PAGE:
America's Forgotten Presidents

By Eric Olson

September 26, 2013 Updated Sep 26, 2013 at 10:33 AM EDT

FORT WAYNE, Indiana---Every school kid knows it…George Washington was the first President of the United States. Well, sort of. It turns out there were 14 American Presidents before Washington and today they’re mostly forgotten.

For the full story of America’s forgotten Presidents you can come here, to Fort Wayne’s magnificent Karpeles Manuscript Museum where you’ll hear the forgotten Presidents in documents written in their hand. From 1776 when the American Revolution began to 1789 when the Constitution was ratified the country was run by the Continental Congress which also wrote the Constitution. The Congress elected a new President each year who was in fact President of the new country. John Hanson was the first President..this is his letter accepting the post. John Jay had already served as fifth President of Congress when he wrote this letter announcing he’d serve as Secretary of State under the new president, John Hancock. For 14 years these men and the Continental Congress hammered together the U.S. Constitution and horse traded among themselves to get all the colonies to agree to sign it. It wasn’t easy.

“There were several colonies that wanted to choose to be more like the German city states,” says museum director Lisa Olinger. “They wanted to have their boundaries be their boundaries and not have to make decisions with the rest of the colony’s that were out there.”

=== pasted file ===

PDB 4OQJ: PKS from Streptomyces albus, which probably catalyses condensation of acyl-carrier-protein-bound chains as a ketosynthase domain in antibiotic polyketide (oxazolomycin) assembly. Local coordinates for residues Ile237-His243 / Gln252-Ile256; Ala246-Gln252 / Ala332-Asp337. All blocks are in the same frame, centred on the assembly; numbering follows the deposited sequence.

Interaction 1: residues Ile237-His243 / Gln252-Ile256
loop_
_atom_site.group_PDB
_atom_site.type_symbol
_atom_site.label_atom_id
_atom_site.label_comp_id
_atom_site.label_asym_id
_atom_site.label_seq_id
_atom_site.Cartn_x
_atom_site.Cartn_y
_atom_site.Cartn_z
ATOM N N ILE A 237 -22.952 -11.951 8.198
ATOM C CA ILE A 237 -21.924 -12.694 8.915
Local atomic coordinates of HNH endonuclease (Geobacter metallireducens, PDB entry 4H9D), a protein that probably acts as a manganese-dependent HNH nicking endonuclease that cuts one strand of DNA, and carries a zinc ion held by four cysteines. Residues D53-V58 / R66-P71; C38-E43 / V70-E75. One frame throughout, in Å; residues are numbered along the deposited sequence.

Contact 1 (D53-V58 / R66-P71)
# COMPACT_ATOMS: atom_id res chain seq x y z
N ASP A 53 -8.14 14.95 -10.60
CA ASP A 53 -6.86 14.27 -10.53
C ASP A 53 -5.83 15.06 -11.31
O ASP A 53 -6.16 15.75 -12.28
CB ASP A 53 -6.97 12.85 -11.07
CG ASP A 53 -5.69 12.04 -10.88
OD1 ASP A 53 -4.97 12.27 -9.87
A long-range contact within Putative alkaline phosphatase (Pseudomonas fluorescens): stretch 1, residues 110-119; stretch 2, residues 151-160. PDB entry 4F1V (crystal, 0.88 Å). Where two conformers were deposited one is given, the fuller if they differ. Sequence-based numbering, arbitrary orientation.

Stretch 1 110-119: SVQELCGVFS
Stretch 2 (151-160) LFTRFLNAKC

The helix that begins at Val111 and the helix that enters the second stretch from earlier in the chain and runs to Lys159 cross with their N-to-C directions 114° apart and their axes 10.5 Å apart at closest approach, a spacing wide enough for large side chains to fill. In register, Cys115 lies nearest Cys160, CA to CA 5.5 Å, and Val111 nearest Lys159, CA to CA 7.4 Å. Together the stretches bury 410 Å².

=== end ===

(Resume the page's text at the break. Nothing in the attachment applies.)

In fact this letter by Cyrus Griffin, the last President before George Washington’s election, warns friends that New York, Massachusetts and Virginia might reject the new Constitution. They didn’t. And there are some intriguing subplots in this story…this letter by the 11th President, Richard Henry Lee, Robert E. Iee’s great uncle, nominates Washington, D.C. as permanent residence of Congress. And this letter by 6th President Samuel Huntington, announces that Thanksgiving 1782 would be observed on April 26th. These men were truly the Fathers of our country, risked their necks rebelling against Great Britain, then sat down to design and build a government..a task for which they were celebrated at the time…only to be forgotten by nearly all of us today. It’s nice to know they’re remembered in at least one dignified corner of 21 Country. Eric Olson reporting.

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